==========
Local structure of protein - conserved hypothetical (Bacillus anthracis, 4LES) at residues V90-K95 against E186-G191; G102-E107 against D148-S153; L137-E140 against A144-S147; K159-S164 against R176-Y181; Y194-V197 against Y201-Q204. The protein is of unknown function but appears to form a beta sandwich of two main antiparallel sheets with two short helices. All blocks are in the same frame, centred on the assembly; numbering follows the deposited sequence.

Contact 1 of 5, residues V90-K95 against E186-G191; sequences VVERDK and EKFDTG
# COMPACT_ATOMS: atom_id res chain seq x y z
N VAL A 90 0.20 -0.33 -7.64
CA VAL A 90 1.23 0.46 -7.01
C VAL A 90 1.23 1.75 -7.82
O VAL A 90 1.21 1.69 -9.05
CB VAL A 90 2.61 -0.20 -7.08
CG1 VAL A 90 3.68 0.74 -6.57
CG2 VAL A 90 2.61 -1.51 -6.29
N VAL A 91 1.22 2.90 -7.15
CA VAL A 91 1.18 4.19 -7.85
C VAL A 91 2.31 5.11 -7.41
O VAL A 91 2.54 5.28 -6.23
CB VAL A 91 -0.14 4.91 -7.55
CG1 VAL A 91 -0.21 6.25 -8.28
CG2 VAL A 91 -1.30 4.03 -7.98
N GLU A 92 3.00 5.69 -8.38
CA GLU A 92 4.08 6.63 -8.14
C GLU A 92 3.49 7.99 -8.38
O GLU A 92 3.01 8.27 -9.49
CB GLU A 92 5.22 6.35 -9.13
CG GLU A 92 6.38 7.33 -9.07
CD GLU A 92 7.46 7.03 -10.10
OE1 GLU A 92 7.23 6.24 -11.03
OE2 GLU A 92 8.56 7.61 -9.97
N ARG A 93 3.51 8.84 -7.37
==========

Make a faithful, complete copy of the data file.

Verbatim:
Local structure of protein - conserved hypothetical (Bacillus anthracis, 4LES) at residues V90-K95 against E186-G191; G102-E107 against D148-S153; L137-E140 against A144-S147; K159-S164 against R176-Y181; Y194-V197 against Y201-Q204. The protein is of unknown function but appears to form a beta sandwich of two main antiparallel sheets with two short helices. All blocks are in the same frame, centred on the assembly; numbering follows the deposited sequence.

Contact 1 of 5, residues V90-K95 against E186-G191; sequences VVERDK and EKFDTG
# COMPACT_ATOMS: atom_id res chain seq x y z
N VAL A 90 0.20 -0.33 -7.64
CA VAL A 90 1.23 0.46 -7.01
C VAL A 90 1.23 1.75 -7.82
O VAL A 90 1.21 1.69 -9.05
CB VAL A 90 2.61 -0.20 -7.08
CG1 VAL A 90 3.68 0.74 -6.57
CG2 VAL A 90 2.61 -1.51 -6.29
N VAL A 91 1.22 2.90 -7.15
CA VAL A 91 1.18 4.19 -7.85
C VAL A 91 2.31 5.11 -7.41
O VAL A 91 2.54 5.28 -6.23
CB VAL A 91 -0.14 4.91 -7.55
CG1 VAL A 91 -0.21 6.25 -8.28
CG2 VAL A 91 -1.30 4.03 -7.98
N GLU A 92 3.00 5.69 -8.38
CA GLU A 92 4.08 6.63 -8.14
C GLU A 92 3.49 7.99 -8.38
O GLU A 92 3.01 8.27 -9.49
CB GLU A 92 5.22 6.35 -9.13
CG GLU A 92 6.38 7.33 -9.07
CD GLU A 92 7.46 7.03 -10.10
OE1 GLU A 92 7.23 6.24 -11.03
OE2 GLU A 92 8.56 7.61 -9.97
N ARG A 93 3.51 8.84 -7.37